The long term objective of this project is to develop better methods for the prevention and treatment of lower urinary tract symptoms (LUTS) in men. Benign prostatic hyperplasia (BPH) occurs in a vast majority of men and contributes to the morbidity known as LUTS. Clinical treatment for LUTS ascribed to BPH in men is a significant cost in healthcare, adversely affecting quality of life, and contribute to the mortality risk in men and women. While the etiology of BPH remains largely unclear available data are consistent with the hypothesis that changing hormone levels, especially testosterone (T) and estradiol-17b (E2), are underlying causes of BPH and bladder outlet obstruction (BOO). In support of this idea the standard of care for men with enlarged prostates targets the androgenic pathway. However, as men age the amount of androgens significantly decrease while the estrogen to testosterone ratio increases. This posits that estrogens may be an important pathway in the manifestation or maintenance of BPH and associated BOO. New unpublished data from us and others implicates the testosterone metabolite E2 as a key mediator of BPH. However, little is known how estrogens may elicit their affects in the prostate and few models of BPH and BOO exist that will allow for the genetic and pharmacologic dissection of molecular pathways. In this regard, we have developed a new genetically tractable mouse model in which males treated with T+E2, to mimic the hormonal milieu in aging men, develop lower urogenital tract abnormalities consistent with BPH found in men. These criteria include: new glandular prostatic growth, prostatic urethral narrowing, progressively enlarged bladders, and urination patterns of high frequency and low volume. Our preliminary data implicate E2/estrogen receptor (ER)-signaling and specifically ER-a/a homodimerization as a key molecular determinant of lower urogenital tract abnormalities that are consistently found in men with BPH. Furthermore, we have observed increased expression of fibroblast growth factors (FGFs) and activated FGF receptors in human specimens of BPH and in our animal models. We hypothesize that abnormalities within the lower urogenital tract are mediated by inappropriate E2/ER-signaling in turn affecting paracrine acting estromedins to promote BPH and associated BOO.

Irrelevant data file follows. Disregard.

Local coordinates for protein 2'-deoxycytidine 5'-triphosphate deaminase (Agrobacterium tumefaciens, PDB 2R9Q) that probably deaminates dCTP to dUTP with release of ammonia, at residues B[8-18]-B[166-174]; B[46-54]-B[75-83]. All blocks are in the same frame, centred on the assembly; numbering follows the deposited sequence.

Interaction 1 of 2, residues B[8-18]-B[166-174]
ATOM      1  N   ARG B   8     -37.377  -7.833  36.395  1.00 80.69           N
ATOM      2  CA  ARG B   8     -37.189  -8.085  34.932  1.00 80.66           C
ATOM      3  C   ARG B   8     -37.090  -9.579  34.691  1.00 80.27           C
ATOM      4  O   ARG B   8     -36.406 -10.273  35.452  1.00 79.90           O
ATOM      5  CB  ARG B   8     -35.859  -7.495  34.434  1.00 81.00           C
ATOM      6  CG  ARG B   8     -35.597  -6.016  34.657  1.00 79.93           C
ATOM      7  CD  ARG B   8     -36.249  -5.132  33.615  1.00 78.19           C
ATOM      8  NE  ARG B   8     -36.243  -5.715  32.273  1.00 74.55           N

During the aging process nearly all men experience some form of lower urinary tract symptoms (LUTS), often due to benign prostatic hyperplasia (BPH). In addition to morbidity and quality of life issues, LUTS also significantly affects mortality risk by up to 50% in men and women. The proposed research addresses an urgent need in the urological field by performing estrogen hormone action mechanistic studies that underpin molecular pathways involved in BPH. The expectation of these studies is to develop therapeutic targets towards currently unknown pathways involved in BPH and hence prevent or treat this disease.
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